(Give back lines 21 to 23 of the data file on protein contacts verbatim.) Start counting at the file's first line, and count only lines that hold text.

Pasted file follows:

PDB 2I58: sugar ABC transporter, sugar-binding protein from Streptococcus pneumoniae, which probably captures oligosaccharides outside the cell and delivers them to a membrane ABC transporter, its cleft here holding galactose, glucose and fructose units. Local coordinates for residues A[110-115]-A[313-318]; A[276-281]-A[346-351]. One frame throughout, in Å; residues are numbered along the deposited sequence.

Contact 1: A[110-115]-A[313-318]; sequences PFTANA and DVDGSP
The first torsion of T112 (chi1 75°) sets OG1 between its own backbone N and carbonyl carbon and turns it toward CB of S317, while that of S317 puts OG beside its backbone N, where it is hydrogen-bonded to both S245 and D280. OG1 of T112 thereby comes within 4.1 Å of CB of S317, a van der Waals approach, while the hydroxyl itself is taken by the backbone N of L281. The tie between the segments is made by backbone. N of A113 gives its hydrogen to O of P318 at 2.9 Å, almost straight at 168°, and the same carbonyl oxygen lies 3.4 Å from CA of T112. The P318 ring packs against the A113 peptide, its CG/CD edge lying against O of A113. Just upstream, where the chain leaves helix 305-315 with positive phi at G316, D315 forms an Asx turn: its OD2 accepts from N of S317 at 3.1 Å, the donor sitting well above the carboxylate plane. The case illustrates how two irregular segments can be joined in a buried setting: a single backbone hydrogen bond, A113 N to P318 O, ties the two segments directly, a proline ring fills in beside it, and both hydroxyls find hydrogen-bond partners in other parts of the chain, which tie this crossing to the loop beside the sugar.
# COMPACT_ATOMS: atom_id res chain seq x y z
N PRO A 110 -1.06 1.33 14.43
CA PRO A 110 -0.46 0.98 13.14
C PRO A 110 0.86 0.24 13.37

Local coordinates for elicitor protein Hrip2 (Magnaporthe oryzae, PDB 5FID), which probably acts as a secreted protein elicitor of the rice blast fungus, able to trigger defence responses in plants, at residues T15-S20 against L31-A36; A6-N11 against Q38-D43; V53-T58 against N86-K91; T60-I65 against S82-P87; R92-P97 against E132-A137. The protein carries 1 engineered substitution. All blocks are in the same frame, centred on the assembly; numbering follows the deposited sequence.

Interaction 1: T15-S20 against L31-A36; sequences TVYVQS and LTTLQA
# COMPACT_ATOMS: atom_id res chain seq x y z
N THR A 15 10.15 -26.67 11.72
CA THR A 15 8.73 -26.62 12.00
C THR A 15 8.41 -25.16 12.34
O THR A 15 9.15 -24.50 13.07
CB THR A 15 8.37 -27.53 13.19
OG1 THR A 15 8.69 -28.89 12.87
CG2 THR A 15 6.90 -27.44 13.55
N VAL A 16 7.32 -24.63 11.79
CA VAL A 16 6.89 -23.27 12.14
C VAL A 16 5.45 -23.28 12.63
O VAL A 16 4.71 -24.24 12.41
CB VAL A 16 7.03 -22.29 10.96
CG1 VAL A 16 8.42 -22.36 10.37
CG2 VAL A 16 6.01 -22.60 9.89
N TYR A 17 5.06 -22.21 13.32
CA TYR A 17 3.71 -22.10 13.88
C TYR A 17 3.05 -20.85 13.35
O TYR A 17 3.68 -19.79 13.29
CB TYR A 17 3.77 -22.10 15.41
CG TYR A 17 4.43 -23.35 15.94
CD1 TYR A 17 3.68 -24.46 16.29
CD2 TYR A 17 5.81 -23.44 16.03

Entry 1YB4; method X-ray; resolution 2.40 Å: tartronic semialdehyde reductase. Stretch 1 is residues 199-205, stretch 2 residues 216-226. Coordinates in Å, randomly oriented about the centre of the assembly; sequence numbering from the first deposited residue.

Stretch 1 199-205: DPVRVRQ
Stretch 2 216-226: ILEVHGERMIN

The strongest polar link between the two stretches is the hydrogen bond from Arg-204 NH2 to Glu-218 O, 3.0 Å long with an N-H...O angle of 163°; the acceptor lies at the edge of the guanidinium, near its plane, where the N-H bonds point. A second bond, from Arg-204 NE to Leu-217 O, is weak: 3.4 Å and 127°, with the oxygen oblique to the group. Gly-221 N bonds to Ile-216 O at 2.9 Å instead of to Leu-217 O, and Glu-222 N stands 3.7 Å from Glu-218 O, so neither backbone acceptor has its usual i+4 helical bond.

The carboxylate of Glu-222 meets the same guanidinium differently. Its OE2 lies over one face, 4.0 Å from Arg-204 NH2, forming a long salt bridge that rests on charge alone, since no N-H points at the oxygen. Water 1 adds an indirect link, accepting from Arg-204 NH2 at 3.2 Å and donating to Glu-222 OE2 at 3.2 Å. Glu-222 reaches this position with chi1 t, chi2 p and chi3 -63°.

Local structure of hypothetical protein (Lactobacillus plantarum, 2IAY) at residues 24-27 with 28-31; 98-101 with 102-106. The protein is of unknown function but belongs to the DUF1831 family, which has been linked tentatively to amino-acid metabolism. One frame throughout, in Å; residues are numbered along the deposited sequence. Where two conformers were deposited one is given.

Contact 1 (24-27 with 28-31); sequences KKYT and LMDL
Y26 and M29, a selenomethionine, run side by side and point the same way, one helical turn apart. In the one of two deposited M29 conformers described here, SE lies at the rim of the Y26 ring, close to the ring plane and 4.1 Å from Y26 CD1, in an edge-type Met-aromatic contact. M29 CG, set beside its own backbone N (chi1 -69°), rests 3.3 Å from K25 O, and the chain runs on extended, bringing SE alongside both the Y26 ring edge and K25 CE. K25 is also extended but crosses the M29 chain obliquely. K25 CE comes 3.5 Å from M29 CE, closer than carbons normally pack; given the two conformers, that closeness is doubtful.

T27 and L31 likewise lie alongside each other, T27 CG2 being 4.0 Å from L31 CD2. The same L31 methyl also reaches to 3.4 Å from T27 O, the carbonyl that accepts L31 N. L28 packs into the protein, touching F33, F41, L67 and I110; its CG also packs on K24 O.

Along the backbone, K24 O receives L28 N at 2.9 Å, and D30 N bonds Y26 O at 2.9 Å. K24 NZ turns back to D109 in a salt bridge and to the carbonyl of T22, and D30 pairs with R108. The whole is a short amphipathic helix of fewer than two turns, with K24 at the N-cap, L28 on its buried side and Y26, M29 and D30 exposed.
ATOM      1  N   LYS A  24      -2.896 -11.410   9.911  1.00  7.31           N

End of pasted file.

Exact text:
O VAL A 16 4.71 -24.24 12.41
CB VAL A 16 7.03 -22.29 10.96
CG1 VAL A 16 8.42 -22.36 10.37